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Protein acetylation in skeletal muscle mitochondria is involved in impaired fatty acid oxidation and exercise intolerance in heart failure

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Title: Protein acetylation in skeletal muscle mitochondria is involved in impaired fatty acid oxidation and exercise intolerance in heart failure
Authors: Tsuda, Masaya Browse this author
Fukushima, Arata Browse this author →KAKEN DB
Matsumoto, Junichi Browse this author
Takada, Shingo Browse this author →KAKEN DB
Kakutani, Naoya Browse this author
Nambu, Hideo Browse this author
Yamanashi, Katsuma Browse this author
Furihata, Takaaki Browse this author →KAKEN DB
Yokota, Takashi Browse this author →KAKEN DB
Okita, Koichi Browse this author →KAKEN DB
Kinugawa, Shintaro Browse this author →KAKEN DB
Anzai, Toshihisa Browse this author →KAKEN DB
Keywords: Heart failure
Exercise intolerance
Lysine acetylation
Skeletal muscle metabolism
Fatty acid oxidation
Issue Date: Oct-2018
Publisher: John Wiley & Sons
Journal Title: Journal of cachexia, sarcopenia and muscle
Volume: 9
Issue: 5
Start Page: 844
End Page: 859
Publisher DOI: 10.1002/jcsm.12322
PMID: 30168279
Abstract: Background Exercise intolerance is a common clinical feature and is linked to poor prognosis in patients with heart failure (HF). Skeletal muscle dysfunction, including impaired energy metabolism in the skeletal muscle, is suspected to play a central role in this intolerance, but the underlying mechanisms remain elusive. Lysine acetylation, a recently identified post-translational modification, has emerged as a major contributor to the derangement of mitochondrial metabolism. We thus investigated whether mitochondrial protein acetylation is associated with impaired skeletal muscle metabolism and lowered exercise capacity in both basic and clinical settings of HF. Methods We first conducted a global metabolomic analysis to determine whether plasma acetyl-lysine is a determinant factor for peak oxygen uptake (peak VO2) in HF patients. We then created a murine model of HF (n=11) or sham-operated (n=11) mice with or without limited exercise capacity by ligating a coronary artery, and we tested the gastrocnemius tissues by using mass spectrometry-based acetylomics. A causative relationship between acetylation and the activity of a metabolic enzyme was confirmed in in vitro studies. Results The metabolomic analysis verified that acetyl-lysine was the most relevant metabolite that was negatively correlated with peak VO2 (r = -0.81, P < 0.01). At 4 weeks post-myocardial infarction HF, a treadmill test showed lowered work (distancexbody weight) and peak VO2 in the HF mice compared with the sham-operated mice (111 vs. 23 +/- 1J, P < 0.01; 143 +/- 5 vs. 159 +/- 3mL/kg/min, P = 0.01; respectively). As noted, the protein acetylation of gastrocnemius mitochondria was 48% greater in the HF mice than the sham-operated mice (P = 0.047). Acetylproteomics identified the mitochondrial enzymes involved in fatty acid-oxidation (FAO), the tricarboxylic acid cycle, and the electron transport chain as targets of acetylation. In parallel, the FAO enzyme (beta-hydroxyacyl CoA dehydrogenase) activity and fatty acid-driven mitochondrial respiration were reduced in the HF mice. This alteration was associated with a decreased expression of mitochondrial deacetylase, Sirtuin 3, because silencing of Sirtuin 3 in cultured skeletal muscle cells resulted in increased mitochondrial acetylation and reduced -hydroxyacyl CoA dehydrogenase activity. Conclusions Enhanced mitochondrial protein acetylation is associated with impaired FAO in skeletal muscle and reduced exercise capacity in HF. Our results indicate that lysine acetylation is a crucial mechanism underlying deranged skeletal muscle metabolism, suggesting that its modulation is a potential approach for exercise intolerance in HF.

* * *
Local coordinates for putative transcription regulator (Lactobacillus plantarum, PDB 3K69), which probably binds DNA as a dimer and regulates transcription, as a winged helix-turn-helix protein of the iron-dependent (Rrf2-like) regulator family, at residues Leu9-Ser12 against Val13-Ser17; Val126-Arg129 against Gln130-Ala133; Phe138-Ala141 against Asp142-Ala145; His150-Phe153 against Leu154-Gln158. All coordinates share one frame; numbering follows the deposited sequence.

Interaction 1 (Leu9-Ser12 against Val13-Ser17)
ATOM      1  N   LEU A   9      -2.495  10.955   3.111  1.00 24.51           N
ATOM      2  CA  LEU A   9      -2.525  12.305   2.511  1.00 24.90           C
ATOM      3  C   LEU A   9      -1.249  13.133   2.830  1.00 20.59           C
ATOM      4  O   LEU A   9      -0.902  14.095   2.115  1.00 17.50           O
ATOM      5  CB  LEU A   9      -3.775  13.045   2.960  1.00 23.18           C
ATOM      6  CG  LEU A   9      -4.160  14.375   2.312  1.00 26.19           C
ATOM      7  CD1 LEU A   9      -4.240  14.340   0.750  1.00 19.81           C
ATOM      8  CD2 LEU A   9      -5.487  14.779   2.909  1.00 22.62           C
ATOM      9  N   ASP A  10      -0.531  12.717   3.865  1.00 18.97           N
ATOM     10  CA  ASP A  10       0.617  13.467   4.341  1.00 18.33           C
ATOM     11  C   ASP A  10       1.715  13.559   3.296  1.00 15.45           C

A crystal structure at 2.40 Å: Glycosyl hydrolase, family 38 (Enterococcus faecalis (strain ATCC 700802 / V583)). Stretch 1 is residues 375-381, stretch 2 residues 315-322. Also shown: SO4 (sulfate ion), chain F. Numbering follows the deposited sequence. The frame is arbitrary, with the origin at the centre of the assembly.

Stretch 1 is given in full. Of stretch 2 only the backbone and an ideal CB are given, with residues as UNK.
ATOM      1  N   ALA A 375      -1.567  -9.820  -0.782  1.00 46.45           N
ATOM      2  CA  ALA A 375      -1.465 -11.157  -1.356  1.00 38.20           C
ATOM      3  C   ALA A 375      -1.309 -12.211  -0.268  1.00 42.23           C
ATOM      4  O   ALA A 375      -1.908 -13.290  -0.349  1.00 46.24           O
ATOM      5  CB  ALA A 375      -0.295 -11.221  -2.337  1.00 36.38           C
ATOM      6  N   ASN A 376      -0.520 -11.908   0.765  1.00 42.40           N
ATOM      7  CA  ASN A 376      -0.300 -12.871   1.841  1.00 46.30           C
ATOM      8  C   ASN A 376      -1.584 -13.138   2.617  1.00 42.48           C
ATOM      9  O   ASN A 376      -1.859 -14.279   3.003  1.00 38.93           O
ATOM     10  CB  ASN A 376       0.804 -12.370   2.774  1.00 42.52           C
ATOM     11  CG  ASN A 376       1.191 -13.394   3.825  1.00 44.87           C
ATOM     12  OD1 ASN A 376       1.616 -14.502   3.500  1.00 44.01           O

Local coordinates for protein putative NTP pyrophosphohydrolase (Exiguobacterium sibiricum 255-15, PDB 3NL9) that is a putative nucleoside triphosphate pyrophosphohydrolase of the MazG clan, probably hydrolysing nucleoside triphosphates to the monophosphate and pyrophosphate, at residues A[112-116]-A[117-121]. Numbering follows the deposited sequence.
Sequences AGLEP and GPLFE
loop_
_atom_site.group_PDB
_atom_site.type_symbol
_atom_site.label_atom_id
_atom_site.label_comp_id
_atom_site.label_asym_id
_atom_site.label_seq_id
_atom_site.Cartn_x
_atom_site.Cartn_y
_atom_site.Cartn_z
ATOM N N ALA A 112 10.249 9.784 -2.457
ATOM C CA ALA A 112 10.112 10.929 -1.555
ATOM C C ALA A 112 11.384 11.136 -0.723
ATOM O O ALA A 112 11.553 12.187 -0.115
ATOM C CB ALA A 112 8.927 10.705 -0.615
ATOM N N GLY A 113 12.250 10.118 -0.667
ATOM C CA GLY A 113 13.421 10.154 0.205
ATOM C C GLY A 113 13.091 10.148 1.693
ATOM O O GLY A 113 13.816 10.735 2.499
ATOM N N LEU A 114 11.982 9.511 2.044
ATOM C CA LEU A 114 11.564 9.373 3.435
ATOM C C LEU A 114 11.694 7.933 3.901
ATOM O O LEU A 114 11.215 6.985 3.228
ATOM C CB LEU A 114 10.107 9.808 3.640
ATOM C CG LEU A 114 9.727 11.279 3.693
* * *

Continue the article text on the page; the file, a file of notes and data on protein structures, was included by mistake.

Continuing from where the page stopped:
Type: article
Appears in Collections:北海道大学病院 (Hokkaido University Hospital) > 雑誌発表論文等 (Peer-reviewed Journal Articles, etc)

Submitter: 福島 新

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